Isa Soares (born 1953) is a Brazilian-born Argentine dancer and activist involved in creating awareness of the African traditions of Argentina and fighting racism against Afro-Argentine peoples. She was one of the pioneers in developing African dance interpretation and instruction in Argentina.

Isa Soares
Born
María Isabel Soares Sousa

1953 (age 66–67)
Maragogipe, Bahia, Brazil
NationalityBrazilian
Occupationdancer, activist
Years active1985-present
Known forreintroducing African culture through dance to Argentina

Early lifeEdit

María Isabel Soares Sousa was born in 1953 in Maragogipe, of the Brazilian state of Bahia to Afro-Brazilian parents Iraildes Sousa Gomes and Fernando Bispo Soares. Her father had degrees in both biochemistry and music, and her mother was a dressmaker and tobacconist. After completing her primary and secondary education, Soares attended the Federal Institute of Bahia in Salvador, earning her teaching credentials in 1972. She moved to São Paulo and had a son, while continuing her education at the University of São Paulo. The focus of her studies was on the socio-cultural and historic development of dance and the impact of the slave trade upon cultural practices.[1]

CareerEdit

While continuing her studies, Soares worked as a primary school teacher.[2] She took dance lessons with Wilson Silva, who taught her the basic techniques of African dance and how those spread into the Americas through candombe in Uruguay, samba from Brazil and tap dancing in the United States. In 1982, she married and as was expected of women in her generation, followed her husband to Argentina, giving up her career in 1983.[1][2] The couple settled in Bahía Blanca and Soares returned to her studies through the National Technical Education Council (Spanish: Consejo Nacional de Educación Técnica (CONET)), earning her technical instructor's certification. As there were few prospects for a black woman in the arts to earn a living in Bahía Blanca, she left the area in 1985 and moved to Buenos Aires. Between 1985 and 1987, Soares studied and worked as a dance instructor on a scholarship in the dance school of Aida Prestifilippo, the principal dancer of the Teatro Colón. In addition to providing the scholarship Prestifilippo helped introduce Soares to the dance circuit in Buenos Aires, allowing her to perform at various local venues.[1]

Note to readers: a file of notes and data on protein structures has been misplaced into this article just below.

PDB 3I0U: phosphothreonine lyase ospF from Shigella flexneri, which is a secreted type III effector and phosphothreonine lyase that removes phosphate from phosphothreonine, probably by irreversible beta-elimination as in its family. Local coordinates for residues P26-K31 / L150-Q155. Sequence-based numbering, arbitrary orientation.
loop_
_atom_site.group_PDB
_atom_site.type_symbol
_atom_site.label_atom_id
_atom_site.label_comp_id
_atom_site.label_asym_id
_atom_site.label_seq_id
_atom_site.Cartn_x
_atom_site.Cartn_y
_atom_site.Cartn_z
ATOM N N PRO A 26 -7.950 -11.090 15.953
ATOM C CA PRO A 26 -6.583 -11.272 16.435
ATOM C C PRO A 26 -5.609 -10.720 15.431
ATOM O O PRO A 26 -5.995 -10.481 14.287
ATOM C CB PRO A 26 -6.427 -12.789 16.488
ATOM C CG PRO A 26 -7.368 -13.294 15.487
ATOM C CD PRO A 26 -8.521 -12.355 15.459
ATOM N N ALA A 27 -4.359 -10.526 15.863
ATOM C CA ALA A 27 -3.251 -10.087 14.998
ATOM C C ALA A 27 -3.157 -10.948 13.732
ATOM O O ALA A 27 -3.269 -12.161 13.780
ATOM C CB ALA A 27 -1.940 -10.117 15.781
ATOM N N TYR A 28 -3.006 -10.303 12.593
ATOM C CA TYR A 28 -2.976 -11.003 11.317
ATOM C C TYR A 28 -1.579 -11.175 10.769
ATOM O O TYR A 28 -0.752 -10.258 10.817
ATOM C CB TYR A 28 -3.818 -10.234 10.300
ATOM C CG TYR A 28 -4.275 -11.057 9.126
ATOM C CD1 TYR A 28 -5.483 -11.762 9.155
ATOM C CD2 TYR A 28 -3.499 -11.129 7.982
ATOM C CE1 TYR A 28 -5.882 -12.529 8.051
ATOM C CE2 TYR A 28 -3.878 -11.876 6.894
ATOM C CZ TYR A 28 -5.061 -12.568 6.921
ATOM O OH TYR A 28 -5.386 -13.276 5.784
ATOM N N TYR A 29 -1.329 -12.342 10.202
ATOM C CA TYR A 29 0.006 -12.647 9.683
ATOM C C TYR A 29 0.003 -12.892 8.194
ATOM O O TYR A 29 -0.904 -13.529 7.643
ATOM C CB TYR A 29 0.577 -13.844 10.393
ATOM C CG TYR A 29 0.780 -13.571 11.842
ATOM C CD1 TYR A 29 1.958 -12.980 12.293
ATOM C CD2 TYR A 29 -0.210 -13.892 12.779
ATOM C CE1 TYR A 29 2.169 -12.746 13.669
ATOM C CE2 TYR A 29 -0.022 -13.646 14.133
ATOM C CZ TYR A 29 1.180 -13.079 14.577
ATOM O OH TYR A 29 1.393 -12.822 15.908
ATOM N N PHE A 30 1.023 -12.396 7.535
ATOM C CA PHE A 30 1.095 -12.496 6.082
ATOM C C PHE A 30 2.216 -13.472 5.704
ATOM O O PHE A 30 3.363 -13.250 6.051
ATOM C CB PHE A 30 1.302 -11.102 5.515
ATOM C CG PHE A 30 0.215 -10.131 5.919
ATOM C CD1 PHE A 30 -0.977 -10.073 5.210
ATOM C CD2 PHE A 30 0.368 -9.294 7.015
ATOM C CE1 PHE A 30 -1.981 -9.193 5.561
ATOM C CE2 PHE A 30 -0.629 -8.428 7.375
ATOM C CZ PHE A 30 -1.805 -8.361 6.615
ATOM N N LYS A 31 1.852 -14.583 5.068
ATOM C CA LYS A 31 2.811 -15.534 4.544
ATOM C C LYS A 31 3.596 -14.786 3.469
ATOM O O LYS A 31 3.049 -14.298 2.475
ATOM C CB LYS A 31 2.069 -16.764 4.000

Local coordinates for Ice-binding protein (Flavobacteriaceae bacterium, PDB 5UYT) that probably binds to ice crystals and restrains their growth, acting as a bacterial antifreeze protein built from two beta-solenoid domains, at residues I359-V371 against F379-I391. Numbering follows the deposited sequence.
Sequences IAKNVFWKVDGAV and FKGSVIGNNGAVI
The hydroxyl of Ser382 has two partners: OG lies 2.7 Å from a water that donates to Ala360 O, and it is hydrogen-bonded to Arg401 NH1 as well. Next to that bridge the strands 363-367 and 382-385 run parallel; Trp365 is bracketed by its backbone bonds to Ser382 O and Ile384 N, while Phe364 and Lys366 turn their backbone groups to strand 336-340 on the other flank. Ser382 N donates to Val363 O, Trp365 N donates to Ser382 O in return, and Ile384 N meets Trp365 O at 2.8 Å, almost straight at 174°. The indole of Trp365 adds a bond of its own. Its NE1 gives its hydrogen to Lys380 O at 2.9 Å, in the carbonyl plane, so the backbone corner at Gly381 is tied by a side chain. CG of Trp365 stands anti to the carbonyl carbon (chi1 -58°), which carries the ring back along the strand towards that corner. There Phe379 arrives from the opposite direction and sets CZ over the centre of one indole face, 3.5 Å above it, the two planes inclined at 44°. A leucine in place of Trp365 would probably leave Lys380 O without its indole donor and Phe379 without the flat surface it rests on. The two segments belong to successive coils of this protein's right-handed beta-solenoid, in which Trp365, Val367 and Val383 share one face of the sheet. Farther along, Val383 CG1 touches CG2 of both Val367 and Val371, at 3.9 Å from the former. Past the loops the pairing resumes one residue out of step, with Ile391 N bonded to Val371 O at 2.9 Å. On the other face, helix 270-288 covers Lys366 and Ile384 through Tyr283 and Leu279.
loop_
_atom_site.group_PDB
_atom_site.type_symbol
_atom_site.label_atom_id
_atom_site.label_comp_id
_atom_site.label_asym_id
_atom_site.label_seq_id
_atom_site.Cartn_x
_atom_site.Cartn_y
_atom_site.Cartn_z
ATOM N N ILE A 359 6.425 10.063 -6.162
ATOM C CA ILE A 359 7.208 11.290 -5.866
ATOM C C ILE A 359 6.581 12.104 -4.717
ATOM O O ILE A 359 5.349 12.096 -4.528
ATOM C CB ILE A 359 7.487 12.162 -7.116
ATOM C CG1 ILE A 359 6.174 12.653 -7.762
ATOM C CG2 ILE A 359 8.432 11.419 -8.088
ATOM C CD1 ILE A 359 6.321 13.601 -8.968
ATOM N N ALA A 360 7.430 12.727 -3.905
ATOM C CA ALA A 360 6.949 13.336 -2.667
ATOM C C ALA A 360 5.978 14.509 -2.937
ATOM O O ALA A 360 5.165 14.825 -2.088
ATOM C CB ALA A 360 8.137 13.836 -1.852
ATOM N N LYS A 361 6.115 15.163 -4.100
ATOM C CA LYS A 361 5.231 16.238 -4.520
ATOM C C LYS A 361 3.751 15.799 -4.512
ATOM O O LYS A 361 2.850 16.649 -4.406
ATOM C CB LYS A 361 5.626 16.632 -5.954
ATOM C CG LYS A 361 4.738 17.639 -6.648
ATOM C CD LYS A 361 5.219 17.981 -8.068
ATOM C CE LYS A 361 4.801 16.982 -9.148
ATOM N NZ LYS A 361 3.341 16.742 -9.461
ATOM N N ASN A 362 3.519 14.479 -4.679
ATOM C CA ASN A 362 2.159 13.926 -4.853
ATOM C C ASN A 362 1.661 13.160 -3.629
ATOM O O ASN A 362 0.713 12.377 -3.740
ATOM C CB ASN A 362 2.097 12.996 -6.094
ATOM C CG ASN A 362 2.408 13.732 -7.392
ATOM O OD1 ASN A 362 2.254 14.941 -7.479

The era was one of cultural expansion, following the suppression of individual expression throughout the period of National Reorganization Process from 1973-1983.[3] From the end of the dictatorship, Soares gave lessons in African dance at a small salon on Corrientes Street in Buenos Aires and organized performances and events to expand the knowledge of black culture in Argentina.[1][3] Beginning in 1987, she worked as a dance instructor of a course Dance of Orixás (Spanish: Danza de Orixás for the Centro Cultural Rector Ricardo Rojas, an organization affiliated with the University of Buenos Aires.[3] Between 1990 and 2006, Soares was the coordinator for African dance at the Centro[2] and began traveling to places like Rosario, Santa Fe in the Santa Fe Province to teach and back to Brazil for students to train in Bahia.[3][4] She also hosted annual summer courses on dances with African roots through the Municipal Institute of Education for Art in the Municipality of Avellaneda.[1][5] Forming an association with activists, artists and intellectuals, Soares actively worked to fight racial discrimination and bring back an awareness of the roots of black culture in Argentina.[1][4]